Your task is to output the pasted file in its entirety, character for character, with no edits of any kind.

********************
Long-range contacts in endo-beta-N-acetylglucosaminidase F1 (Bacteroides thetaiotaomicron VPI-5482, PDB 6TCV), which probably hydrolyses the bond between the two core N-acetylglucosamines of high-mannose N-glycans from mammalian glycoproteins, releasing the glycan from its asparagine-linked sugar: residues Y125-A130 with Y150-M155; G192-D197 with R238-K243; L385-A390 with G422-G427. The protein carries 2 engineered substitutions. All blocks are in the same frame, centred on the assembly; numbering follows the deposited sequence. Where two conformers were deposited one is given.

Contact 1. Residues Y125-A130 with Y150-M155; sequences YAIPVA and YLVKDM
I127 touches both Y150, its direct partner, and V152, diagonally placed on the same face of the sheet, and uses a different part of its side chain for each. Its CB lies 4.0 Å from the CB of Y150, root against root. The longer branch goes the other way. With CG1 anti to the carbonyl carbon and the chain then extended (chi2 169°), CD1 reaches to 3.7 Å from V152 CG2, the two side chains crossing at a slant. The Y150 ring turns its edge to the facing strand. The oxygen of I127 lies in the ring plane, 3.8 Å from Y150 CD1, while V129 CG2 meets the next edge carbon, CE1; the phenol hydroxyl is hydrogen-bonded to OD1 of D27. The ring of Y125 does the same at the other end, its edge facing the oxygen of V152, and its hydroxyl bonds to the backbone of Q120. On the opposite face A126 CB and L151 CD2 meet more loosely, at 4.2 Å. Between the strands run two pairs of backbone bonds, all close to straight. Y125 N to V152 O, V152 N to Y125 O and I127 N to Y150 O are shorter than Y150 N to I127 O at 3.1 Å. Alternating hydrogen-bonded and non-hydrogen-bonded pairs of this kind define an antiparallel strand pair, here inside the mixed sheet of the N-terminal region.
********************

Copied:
Long-range contacts in endo-beta-N-acetylglucosaminidase F1 (Bacteroides thetaiotaomicron VPI-5482, PDB 6TCV), which probably hydrolyses the bond between the two core N-acetylglucosamines of high-mannose N-glycans from mammalian glycoproteins, releasing the glycan from its asparagine-linked sugar: residues Y125-A130 with Y150-M155; G192-D197 with R238-K243; L385-A390 with G422-G427. The protein carries 2 engineered substitutions. All blocks are in the same frame, centred on the assembly; numbering follows the deposited sequence. Where two conformers were deposited one is given.

Contact 1. Residues Y125-A130 with Y150-M155; sequences YAIPVA and YLVKDM
I127 touches both Y150, its direct partner, and V152, diagonally placed on the same face of the sheet, and uses a different part of its side chain for each. Its CB lies 4.0 Å from the CB of Y150, root against root. The longer branch goes the other way. With CG1 anti to the carbonyl carbon and the chain then extended (chi2 169°), CD1 reaches to 3.7 Å from V152 CG2, the two side chains crossing at a slant. The Y150 ring turns its edge to the facing strand. The oxygen of I127 lies in the ring plane, 3.8 Å from Y150 CD1, while V129 CG2 meets the next edge carbon, CE1; the phenol hydroxyl is hydrogen-bonded to OD1 of D27. The ring of Y125 does the same at the other end, its edge facing the oxygen of V152, and its hydroxyl bonds to the backbone of Q120. On the opposite face A126 CB and L151 CD2 meet more loosely, at 4.2 Å. Between the strands run two pairs of backbone bonds, all close to straight. Y125 N to V152 O, V152 N to Y125 O and I127 N to Y150 O are shorter than Y150 N to I127 O at 3.1 Å. Alternating hydrogen-bonded and non-hydrogen-bonded pairs of this kind define an antiparallel strand pair, here inside the mixed sheet of the N-terminal region.